I carried three of the TSC horse mats down my stairs for my gym setup. I was sore for 3 days and didn't need to train at all! Had to roll them and bear hug them, then lug them down the stairs without falling.
I have three of the I think 5/8" or 3/4" ones and moved a few months ago. I don't want to really lug a bunch of those down 16 stairs to my theater. I don't have enough bass to make my concrete floors vibrate. Right now I only have one 12" sub powered by 200 watts. I hope to get my 15" built in subs fixed someday to add to it, but still don't think it will be like what some of the guys in my area have.

Klipsch KPS-400’s FR/FL with built in 15” 300 watt side firing subs, RC-7 Center, RS-3 Surrounds.
Integra DHC-60.5, 5- Marantz MA700 Mono Blocks, Pioneer DV-F727 301 Disk DVD CD Changer, Pioneer DVL-909 Laserdisc/DVD/CD Player, Sony PS3.
https://www.avsforum.com/forum/19-ded...ck-cinema.html
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post #72 of 80 Old 11-21-2019, 09:34 PM - Thread Starter
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I have three of the I think 5/8" or 3/4" ones and moved a few months ago. I don't want to really lug a bunch of those down 16 stairs to my theater. I don't have enough bass to make my concrete floors vibrate. Right now I only have one 12" sub powered by 200 watts. I hope to get my 15" built in subs fixed someday to add to it, but still don't think it will be like what some of the guys in my area have.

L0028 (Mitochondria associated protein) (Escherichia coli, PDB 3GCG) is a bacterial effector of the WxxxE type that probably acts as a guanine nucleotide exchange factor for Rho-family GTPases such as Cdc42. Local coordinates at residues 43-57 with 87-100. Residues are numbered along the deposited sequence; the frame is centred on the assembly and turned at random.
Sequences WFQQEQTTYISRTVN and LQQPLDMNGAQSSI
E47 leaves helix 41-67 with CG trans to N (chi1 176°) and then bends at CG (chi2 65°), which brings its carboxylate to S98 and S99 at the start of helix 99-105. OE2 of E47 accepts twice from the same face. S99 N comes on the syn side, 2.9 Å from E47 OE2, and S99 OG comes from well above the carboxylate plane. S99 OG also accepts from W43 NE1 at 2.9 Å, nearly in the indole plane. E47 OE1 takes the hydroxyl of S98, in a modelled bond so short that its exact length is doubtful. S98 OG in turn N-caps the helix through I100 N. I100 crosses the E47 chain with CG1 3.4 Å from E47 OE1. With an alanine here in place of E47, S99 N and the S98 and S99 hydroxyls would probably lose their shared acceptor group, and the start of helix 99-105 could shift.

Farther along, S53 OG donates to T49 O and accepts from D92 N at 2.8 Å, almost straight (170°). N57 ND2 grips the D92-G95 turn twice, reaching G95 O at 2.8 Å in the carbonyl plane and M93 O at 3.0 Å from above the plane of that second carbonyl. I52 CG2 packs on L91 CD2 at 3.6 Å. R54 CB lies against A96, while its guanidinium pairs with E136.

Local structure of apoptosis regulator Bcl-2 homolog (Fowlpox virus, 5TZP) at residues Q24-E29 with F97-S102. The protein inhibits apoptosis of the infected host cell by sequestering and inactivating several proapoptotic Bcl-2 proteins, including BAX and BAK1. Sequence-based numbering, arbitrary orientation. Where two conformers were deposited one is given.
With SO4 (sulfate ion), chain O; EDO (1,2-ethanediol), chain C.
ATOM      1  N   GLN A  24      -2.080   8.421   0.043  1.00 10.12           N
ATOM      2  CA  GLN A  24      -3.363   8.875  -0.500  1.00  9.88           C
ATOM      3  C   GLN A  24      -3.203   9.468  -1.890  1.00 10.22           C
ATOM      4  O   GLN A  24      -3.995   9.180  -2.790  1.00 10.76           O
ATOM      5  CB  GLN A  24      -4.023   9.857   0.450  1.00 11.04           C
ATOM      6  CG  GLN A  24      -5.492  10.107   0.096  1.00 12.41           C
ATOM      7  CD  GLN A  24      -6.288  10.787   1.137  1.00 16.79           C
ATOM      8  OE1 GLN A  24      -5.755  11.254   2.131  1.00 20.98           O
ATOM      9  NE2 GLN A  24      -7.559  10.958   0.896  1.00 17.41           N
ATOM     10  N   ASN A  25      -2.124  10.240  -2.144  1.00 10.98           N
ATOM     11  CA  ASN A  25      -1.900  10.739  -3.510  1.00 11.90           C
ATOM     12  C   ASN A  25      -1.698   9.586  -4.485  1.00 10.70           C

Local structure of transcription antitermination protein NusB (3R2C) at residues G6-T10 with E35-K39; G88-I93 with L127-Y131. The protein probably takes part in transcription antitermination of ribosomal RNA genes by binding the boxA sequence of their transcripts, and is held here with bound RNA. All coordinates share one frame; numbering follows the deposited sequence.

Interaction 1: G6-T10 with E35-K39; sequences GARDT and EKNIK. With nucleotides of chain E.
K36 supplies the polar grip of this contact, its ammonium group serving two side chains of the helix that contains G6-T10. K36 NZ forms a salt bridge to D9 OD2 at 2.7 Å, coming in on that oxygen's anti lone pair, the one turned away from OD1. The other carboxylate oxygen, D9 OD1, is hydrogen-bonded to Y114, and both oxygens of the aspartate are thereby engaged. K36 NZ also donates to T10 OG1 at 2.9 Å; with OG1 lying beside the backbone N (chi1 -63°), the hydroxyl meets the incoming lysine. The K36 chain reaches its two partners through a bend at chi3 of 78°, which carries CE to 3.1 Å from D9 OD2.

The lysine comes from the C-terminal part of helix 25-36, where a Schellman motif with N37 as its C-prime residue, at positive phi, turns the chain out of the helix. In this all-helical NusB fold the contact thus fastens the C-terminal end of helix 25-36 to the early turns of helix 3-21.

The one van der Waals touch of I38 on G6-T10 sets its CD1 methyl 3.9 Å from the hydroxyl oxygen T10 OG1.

The bass bug is highly contagious on this forum so time will tell.

This is a nice segway to a worry that materialized tonight. I ran some conduit and now I'm worried about it rattling against the stud on the decoupled wall. Is this a legitimate worry? If so, what's the best way to address it?

I used conduit clamps spaced about 4 feet apart.
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post #73 of 80 Old 11-21-2019, 10:03 PM
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This is a nice segway to a worry that materialized tonight. I ran some conduit and now I'm worried about it rattling against the stud on the decoupled wall. Is this a legitimate worry? If so, what's the best way to address it?

I used conduit clamps spaced about 4 feet apart.

I am worried about the same thing. I plan on putting 1” wide x 1/2” thick weather stripping at contact points to ensure no chance of rattling, stapling it in a few places in case the adhesive ever fails. Interested in what others have done.
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post #74 of 80 Old 11-26-2019, 09:01 AM - Thread Starter
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I am worried about the same thing. I plan on putting 1” wide x 1/2” thick weather stripping at contact points to ensure no chance of rattling, stapling it in a few places in case the adhesive ever fails. Interested in what others have done.
I took your advice and I think it will work pretty well. The weatherstripping I bought is pretty dense but with some extra clamps it's firmly held in place.



I noticed some closed cell foam that might be useful for wrapping areas where the weatherstripping may not be appropriate. I might wrap the conduit with it where it goes around some horizontal blocking.

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post #75 of 80 Old 12-03-2019, 07:05 PM - Thread Starter
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There was a lot of activity at the house today. The electricians and HVAC guys were here. There's a bit of a snafu on the location of the mini split in the theater. I wanted it on the front wall but through some miscommunication they ran the lines to the rear wall of the theater. So now I need to decide if it's worth having them relocate it.

You can see in these pictures the line set runs from the front aaaallll the way to the back of the room.